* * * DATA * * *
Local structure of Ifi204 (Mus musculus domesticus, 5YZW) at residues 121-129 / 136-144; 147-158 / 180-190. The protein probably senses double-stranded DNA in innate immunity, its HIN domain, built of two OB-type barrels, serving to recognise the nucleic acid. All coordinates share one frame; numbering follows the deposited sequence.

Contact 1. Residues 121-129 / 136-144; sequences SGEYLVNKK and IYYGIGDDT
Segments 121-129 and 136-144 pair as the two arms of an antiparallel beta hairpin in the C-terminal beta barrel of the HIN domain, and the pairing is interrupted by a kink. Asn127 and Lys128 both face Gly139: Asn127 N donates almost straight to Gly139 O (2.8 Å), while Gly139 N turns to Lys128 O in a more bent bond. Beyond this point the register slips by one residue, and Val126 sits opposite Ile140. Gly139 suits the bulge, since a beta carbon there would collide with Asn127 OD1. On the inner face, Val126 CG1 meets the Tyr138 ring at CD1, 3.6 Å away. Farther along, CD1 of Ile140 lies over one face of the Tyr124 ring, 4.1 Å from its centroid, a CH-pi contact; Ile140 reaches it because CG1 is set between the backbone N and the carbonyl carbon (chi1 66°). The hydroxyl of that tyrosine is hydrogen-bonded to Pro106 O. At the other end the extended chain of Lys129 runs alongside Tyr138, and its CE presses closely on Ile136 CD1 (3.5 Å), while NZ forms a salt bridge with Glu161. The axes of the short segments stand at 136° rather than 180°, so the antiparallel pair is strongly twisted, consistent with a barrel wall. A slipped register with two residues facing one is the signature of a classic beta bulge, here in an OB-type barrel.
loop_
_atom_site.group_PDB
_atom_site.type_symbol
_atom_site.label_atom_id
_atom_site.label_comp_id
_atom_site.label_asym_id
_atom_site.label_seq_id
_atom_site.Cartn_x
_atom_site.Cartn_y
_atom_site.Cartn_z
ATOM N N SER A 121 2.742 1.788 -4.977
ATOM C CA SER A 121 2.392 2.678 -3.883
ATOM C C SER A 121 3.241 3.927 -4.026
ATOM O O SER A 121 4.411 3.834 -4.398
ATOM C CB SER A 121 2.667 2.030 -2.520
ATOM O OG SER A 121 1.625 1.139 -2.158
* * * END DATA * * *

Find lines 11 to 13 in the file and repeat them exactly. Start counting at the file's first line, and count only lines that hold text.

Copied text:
_atom_site.Cartn_x
_atom_site.Cartn_y
_atom_site.Cartn_z